# Intuitively, why are the two limit definitions of $e^x$ equivalent?

Intuitively, why does...

$$\lim_{n \rightarrow \infty} \left(1+\frac{1}{n}\right)^{xn}=\lim_{n \rightarrow \infty} \left(1+\frac{x}{n}\right)^{n}=e^x$$

Note, I'm not asking why $$e^x$$ is one of the two limits. I understand the first limit, or at least I think I do.

In terms of continuous growth however (I don't just want a mathematical proof - the more intuitive the answer is the better), I'd like to understand why the two limits are equivalent!

Why is letting some principal amount grow by $$\frac{1}{n}$$ times its current value $$xn$$ times equal to letting that principal grow by $$\frac{x}{n}$$ times its current value $$n$$ times if we allow $$n \rightarrow \infty$$?

Thanks!

• Think about integration, specifically integrating $1/x^{1+1/n}$ when $n$ is very large. Remember that the integral of $1/x = \ln{x}$. – bob.sacamento Jul 11 at 20:01

Forget that $$n$$ is an integer. For $$x > 0$$ we have

$$\lim_{y\to\infty} \left(1+\frac{x}{y}\right)^y = \lim_{y\to\infty} \left(1+\frac{1}{\frac{y}{x}}\right)^{x\cdot \frac{y}{x}}$$

If $$y \to \infty$$ then $$z:= \frac{y}{x} \to \infty$$ as well so change of variables gives that this is equal to $$\lim_{z\to\infty} \left(1+\frac1z\right)^{xz}$$ which is the desired expression.

In general $$\lim_{x\to \infty} \left( 1+\frac{a}{x} \right) ^{bx}=e^{ab}$$ and they are only based on the definition of the number $$e$$ $$e:=\lim_{n\to \infty} \left( 1+\frac{1}{n} \right)^n$$ Here is a simple proof: \begin{align} \lim_{x\to \infty} \left( 1+\frac{a}{x} \right) ^{bx} &= \lim_{x\to \infty} \left[ \left( 1+\frac{a}{x} \right)^{x/a} \right]^{ab} \\ &= \lim_{n\to \infty} \left[ \left( 1+\frac{1}{n} \right)^n \right]^{ab} \quad (\textrm{take } n=x/a) \\ &= \left[ \lim_{n\to \infty} \left( 1+\frac{1}{n} \right)^n \right]^{ab} \\ &= e^{ab}. \end{align}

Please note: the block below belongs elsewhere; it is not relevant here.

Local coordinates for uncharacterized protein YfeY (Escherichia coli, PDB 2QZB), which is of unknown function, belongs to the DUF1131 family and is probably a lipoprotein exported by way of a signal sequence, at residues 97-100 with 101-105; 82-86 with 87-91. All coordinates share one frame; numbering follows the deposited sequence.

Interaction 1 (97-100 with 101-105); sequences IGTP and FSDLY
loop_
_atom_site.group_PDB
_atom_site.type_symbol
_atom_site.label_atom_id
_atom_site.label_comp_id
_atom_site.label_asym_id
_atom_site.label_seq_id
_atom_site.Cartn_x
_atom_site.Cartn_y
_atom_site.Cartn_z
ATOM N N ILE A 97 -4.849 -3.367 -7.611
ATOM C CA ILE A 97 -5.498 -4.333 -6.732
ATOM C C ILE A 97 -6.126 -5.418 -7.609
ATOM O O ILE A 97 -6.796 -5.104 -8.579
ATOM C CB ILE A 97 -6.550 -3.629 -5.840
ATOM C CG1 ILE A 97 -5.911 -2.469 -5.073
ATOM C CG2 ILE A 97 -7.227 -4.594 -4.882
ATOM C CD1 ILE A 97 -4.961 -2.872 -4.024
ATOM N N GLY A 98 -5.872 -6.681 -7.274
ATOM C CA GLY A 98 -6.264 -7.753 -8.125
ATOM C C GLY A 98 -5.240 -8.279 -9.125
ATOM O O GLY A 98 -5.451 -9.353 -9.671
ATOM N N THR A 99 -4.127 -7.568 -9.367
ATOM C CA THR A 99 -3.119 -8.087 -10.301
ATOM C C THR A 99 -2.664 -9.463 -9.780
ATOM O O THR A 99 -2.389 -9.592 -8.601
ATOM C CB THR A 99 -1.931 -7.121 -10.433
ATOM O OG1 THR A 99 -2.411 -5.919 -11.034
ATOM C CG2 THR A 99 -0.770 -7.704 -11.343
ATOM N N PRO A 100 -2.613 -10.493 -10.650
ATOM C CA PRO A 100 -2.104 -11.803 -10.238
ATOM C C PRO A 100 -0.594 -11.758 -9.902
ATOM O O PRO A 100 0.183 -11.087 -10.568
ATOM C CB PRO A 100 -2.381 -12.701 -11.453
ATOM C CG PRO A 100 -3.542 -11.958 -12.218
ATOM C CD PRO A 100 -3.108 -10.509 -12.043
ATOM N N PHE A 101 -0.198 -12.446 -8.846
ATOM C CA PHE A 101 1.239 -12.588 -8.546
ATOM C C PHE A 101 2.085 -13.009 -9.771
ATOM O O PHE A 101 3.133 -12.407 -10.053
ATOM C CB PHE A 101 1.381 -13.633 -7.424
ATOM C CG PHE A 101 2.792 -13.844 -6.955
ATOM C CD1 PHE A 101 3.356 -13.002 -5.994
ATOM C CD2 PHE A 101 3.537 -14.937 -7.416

Apply binomial theorem resp. the binomial series, then $$\left(1+\frac1n\right)^{nx}=1+x+\sum_{k=2}^{\infty}\frac{x(x-\frac1n)...(x-\frac{k-1}n)}{k!}$$ and $$\left(1+\frac xn\right)^{n}=1+x+\sum_{k=2}^{\infty}\frac{(1-\frac1n)...(1-\frac{k-1}n)}{k!}x^k$$ Both expansions converge in their coefficients to the same limit $$\frac{x^k}{k!}$$, the complicated part is to show that exchanging the limit in the series and in the coefficients is permissible.

Consider that for $$x>0$$, $$n$$ and $$\frac nx$$ both tend to infinity so that

$$\lim_{n\to\infty}\left(1+\dfrac1n\right)^n=\lim_{n\to\infty}\left(1+\dfrac xn\right)^{n/x}=e.$$

Then by continuity, you can raise to the $$x^{th}$$ power inside the limit,

$$\lim_{n\to\infty}\left(1+\dfrac1n\right)^{nx}=\lim_{n\to\infty}\left(1+\dfrac xn\right)^n=e^x.$$

For negative $$x$$, you must modify the reasoning as the argument goes to minus infinity.

$$\lim_{n\to\infty}\left(1+\dfrac xn\right)^{n/x}=\lim_{n\to\infty}\left(1-\dfrac1n\right)^{-n}=\lim_{n\to\infty}\left(1-\dfrac1{n+1}\right)^{-1-n}=\lim_{n\to\infty}\left(1+\dfrac1n\right)^{n+1}\\=\lim_{n\to\infty}\left(1+\dfrac1n\right)^n\left(1+\dfrac1n\right)=\lim_{n\to\infty}\left(1+\dfrac1n\right)^n=e.$$

For a more intuitive approach, notice that for small $$\epsilon$$ you can linearize

$$(1+\epsilon)^x\approx 1+\epsilon x$$ so that for large $$n$$,

$$\left(1+\frac1n\right)^x\approx1+\frac xn$$ and

$$\left(1+\frac1n\right)^{nx}\approx\left(1+\frac xn\right)^n.$$

For larger and larger $$n$$, the approximation improves.

E.g.

$$1.001^3=1.003003001\approx 1.003$$ and $$1.001^{3000}=20.05545\approx 1.003^{1000}=19.99553\approx e^3=20.08553$$

Next, $$1.0001^3=1.000300030001\approx 1.0003$$ and $$1.0001^{30000}=20.08252\approx 1.0003^{10000}=20.07650\approx e^3=20.08553$$ $$\cdots$$

I will say my first thought.

If fix $$x$$, one can take $$\exp (x)$$ for "constant" intuitively. And it is known that for a real number $$x'$$ there are infinite sequences convergent to it, I mean there are many many sequences we do not construct (or notice) with the same limit $$x'$$, so let $$a_n = (1+\frac{x}{n})^n$$, $$b_n = (1+\frac{1}{n})^{xn}$$, sequences $$\{ a_n \} , \{ b_n \}$$ are just two cases( we are familiar with ) among them.

Maybe there is nothing special comparing to the rest.

• This doesn't say anything about the question. Why do $a_n$ and $b_n$ have the same limit? – David C. Ullrich Jul 11 at 21:08